Thursday February 23, 2006

Virtual Bookstores

For at least a decade, we have been bemoaning the loss of small, independent booksellers. These neighborhood stores have fallen victim to the behemoths: Borders, Barnes & Noble, and, to some extent, Amazon. (For a while, Crown Books was a big player too, but then it vanished from the scene).

I am hopeful, however, that this trend has not affected used bookstores. If anything, I think the rise of the Internet may be bringing them more business than ever before. From services such as and Alibris, to the Used & Out of Print booksellers networks run by Amazon and Barnes & Noble, I have instant access to hundreds (if not thousands) of used book shops from my desk.

I take advantage of this service frequently. We often discover new authors, then decide to search out everything that author has written to date! Sometimes the books are still in print (but gently-read used books can be a lot cheaper). At other times, the older books are out of print, available only from used bookstores.

Periodically, publishers and (sometimes) authors, complain that they are "losing money" when people buy used books. That's ludicrous. There have always been used book sellers (not to mention remaindered books at new book stores and, most egregious, libraries). Students sell back their textbooks (and buy used ones) every term at Universities.

We buy used books because they are affordable. Sometimes, we take the money we saved and buy different books, new. (Rich and I can hardly pass up any bookstore we walk by and we nearly always come out with books.) It's impossible to simply count every used book purchase as a loss of revenue on an equivalent new book. The numbers aren't comparable.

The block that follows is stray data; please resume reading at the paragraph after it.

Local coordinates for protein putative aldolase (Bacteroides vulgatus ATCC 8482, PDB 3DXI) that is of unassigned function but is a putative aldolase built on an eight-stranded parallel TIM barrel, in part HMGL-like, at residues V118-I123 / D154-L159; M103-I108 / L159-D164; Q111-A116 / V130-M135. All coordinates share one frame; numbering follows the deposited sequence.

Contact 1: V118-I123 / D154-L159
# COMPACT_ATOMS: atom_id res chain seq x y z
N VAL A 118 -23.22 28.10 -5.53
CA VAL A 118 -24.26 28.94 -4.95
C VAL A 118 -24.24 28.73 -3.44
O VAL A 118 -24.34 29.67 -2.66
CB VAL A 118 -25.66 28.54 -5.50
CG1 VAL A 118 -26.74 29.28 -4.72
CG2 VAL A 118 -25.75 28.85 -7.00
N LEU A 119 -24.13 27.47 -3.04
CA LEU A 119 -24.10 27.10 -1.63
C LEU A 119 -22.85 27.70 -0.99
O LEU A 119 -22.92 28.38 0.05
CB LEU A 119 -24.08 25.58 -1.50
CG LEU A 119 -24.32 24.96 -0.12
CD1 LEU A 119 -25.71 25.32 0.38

I remember what it was like before used book searches became readily available on the web. I could write my book request on a postcard and mail it to a book search firm. If they found a copy, they would let me know the price and I could decide if I wanted to buy it. By the time we sent all of those postcards back and forth, the book could be long gone.

Today, I can hunt for dozens of books by clicking a few buttons. There's also the fact that the number of stores in my virtual neighborhood would never fit in my physical vicinity. And finally, I've learned that I can't actually visit many used bookstores in person anymore because of the musty smell; it literally turns my stomach. There's no mold on the web. ;-)

The only real annoyance about buying books this way is how fast the shipping charges add up. Thank goodness for Media Mail rates!

Virtual Bookstores ( in category Books, Movies, Music , Special Interests ) - posted at Thu, 23 Feb, 08:00 Pacific | «e»